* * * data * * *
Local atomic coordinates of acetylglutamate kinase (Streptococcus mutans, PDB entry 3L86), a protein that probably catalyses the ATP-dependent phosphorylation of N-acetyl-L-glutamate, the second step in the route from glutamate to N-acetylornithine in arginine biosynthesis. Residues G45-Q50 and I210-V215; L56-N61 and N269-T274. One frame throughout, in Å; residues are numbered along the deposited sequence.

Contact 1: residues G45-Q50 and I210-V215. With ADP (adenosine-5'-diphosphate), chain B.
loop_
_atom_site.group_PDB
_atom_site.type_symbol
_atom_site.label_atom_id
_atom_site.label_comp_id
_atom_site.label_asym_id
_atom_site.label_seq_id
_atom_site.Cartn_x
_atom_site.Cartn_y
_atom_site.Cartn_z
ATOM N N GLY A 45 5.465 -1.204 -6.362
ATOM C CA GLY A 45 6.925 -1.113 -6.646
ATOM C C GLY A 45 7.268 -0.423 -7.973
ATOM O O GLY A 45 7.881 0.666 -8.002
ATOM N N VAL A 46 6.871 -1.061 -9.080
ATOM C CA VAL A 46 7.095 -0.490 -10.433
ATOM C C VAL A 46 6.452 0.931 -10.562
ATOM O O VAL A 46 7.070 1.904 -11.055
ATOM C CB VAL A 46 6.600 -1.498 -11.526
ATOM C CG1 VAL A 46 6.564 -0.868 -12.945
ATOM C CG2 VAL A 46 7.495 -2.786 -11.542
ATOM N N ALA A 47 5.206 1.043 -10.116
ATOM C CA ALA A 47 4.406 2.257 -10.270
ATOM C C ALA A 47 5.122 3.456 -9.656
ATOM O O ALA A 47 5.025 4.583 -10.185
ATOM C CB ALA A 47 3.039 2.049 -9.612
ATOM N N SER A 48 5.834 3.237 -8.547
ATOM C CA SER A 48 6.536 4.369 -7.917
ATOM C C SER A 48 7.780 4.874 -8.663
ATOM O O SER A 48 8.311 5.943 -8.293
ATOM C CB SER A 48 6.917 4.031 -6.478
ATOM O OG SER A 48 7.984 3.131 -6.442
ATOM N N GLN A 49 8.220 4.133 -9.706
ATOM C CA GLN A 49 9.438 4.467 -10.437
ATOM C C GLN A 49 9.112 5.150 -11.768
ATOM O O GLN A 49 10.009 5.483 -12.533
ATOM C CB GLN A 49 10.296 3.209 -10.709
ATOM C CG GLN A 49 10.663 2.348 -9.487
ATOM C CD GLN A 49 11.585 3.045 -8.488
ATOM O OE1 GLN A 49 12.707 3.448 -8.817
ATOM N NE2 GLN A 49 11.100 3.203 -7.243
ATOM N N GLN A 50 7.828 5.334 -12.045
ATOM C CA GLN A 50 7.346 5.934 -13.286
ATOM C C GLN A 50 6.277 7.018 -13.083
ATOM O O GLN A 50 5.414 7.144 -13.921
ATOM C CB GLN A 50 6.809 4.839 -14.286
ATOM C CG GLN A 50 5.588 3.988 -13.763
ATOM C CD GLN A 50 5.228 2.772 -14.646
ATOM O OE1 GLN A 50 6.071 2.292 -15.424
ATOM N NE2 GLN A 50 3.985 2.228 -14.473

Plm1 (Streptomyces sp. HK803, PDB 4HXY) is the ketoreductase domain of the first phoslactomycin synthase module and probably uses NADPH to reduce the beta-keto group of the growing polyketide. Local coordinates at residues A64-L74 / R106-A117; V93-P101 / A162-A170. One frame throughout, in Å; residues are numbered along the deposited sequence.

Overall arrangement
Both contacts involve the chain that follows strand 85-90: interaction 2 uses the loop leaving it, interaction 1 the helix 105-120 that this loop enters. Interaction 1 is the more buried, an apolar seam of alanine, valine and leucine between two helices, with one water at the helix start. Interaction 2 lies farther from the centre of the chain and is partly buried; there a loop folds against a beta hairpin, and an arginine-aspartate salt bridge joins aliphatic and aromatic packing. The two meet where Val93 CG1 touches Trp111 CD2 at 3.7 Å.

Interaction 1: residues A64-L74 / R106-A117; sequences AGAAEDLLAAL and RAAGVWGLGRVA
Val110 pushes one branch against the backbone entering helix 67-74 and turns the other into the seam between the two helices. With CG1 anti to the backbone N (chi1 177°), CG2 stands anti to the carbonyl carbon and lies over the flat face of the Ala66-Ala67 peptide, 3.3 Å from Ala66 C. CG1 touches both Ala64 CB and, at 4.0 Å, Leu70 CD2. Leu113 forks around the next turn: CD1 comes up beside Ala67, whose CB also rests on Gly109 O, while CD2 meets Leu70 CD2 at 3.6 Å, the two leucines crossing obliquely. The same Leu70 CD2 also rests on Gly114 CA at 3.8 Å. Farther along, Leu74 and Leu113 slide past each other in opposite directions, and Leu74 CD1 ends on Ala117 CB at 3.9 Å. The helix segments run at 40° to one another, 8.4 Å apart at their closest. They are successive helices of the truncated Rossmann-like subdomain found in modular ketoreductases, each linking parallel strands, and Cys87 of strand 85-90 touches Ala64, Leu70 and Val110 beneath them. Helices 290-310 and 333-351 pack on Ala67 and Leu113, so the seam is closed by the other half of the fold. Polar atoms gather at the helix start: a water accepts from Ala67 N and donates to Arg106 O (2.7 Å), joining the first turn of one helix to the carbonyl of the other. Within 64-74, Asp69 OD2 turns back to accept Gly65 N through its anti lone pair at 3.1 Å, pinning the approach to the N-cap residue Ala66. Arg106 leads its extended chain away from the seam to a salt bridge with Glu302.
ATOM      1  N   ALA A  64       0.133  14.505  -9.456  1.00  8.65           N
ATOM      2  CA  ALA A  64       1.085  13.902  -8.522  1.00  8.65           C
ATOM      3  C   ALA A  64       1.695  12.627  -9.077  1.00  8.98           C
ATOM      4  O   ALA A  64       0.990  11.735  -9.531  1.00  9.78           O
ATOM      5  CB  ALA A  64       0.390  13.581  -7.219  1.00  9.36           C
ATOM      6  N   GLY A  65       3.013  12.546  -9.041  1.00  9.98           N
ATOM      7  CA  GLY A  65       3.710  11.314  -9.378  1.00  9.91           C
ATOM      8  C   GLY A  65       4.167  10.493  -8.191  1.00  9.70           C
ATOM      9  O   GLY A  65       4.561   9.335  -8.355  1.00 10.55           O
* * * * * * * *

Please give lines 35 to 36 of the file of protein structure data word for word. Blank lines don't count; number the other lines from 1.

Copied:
ATOM N N GLN A 49 8.220 4.133 -9.706
ATOM C CA GLN A 49 9.438 4.467 -10.437